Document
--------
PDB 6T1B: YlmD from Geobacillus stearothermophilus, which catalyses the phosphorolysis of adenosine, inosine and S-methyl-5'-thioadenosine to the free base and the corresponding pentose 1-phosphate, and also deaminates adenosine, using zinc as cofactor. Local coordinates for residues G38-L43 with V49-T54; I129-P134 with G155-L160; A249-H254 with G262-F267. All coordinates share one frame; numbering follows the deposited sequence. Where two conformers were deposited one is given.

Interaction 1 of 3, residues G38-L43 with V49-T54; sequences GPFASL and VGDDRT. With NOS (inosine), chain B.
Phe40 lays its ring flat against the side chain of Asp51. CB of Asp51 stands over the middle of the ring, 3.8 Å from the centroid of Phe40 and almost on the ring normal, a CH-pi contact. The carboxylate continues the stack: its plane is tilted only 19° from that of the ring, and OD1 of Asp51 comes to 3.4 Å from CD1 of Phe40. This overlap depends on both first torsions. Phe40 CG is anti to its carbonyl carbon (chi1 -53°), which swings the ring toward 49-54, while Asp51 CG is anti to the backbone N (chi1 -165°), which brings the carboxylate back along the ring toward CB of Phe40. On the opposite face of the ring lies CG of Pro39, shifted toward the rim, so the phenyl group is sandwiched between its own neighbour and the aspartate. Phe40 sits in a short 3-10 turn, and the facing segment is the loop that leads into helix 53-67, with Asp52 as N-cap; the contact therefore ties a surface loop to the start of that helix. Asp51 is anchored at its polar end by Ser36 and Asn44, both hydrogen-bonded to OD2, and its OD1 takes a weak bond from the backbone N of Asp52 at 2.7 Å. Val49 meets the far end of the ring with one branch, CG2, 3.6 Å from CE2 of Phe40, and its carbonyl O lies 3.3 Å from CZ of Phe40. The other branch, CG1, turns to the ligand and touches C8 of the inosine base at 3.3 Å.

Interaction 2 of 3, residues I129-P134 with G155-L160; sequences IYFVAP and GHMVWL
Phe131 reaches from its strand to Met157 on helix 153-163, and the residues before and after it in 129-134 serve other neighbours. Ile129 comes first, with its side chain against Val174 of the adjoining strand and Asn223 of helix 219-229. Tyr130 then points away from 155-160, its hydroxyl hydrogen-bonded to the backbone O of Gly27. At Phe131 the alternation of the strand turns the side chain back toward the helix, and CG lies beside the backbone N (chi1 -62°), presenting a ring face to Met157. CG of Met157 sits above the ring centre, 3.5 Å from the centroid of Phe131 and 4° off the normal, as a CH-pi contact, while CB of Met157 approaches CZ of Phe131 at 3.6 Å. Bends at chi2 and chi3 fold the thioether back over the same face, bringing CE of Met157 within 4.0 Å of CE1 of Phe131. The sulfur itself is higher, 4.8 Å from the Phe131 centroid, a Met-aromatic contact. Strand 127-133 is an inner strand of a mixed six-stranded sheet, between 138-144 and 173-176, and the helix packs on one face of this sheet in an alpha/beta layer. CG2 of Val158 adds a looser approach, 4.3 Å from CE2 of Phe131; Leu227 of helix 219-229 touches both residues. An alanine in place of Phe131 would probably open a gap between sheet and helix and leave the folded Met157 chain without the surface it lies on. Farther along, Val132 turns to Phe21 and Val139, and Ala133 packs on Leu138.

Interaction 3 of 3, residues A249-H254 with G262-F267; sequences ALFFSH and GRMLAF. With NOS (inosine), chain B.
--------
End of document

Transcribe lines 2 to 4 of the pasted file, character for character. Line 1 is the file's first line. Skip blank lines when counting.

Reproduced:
Interaction 1 of 3, residues G38-L43 with V49-T54; sequences GPFASL and VGDDRT. With NOS (inosine), chain B.
Phe40 lays its ring flat against the side chain of Asp51. CB of Asp51 stands over the middle of the ring, 3.8 Å from the centroid of Phe40 and almost on the ring normal, a CH-pi contact. The carboxylate continues the stack: its plane is tilted only 19° from that of the ring, and OD1 of Asp51 comes to 3.4 Å from CD1 of Phe40. This overlap depends on both first torsions. Phe40 CG is anti to its carbonyl carbon (chi1 -53°), which swings the ring toward 49-54, while Asp51 CG is anti to the backbone N (chi1 -165°), which brings the carboxylate back along the ring toward CB of Phe40. On the opposite face of the ring lies CG of Pro39, shifted toward the rim, so the phenyl group is sandwiched between its own neighbour and the aspartate. Phe40 sits in a short 3-10 turn, and the facing segment is the loop that leads into helix 53-67, with Asp52 as N-cap; the contact therefore ties a surface loop to the start of that helix. Asp51 is anchored at its polar end by Ser36 and Asn44, both hydrogen-bonded to OD2, and its OD1 takes a weak bond from the backbone N of Asp52 at 2.7 Å. Val49 meets the far end of the ring with one branch, CG2, 3.6 Å from CE2 of Phe40, and its carbonyl O lies 3.3 Å from CZ of Phe40. The other branch, CG1, turns to the ligand and touches C8 of the inosine base at 3.3 Å.

Interaction 2 of 3, residues I129-P134 with G155-L160; sequences IYFVAP and GHMVWL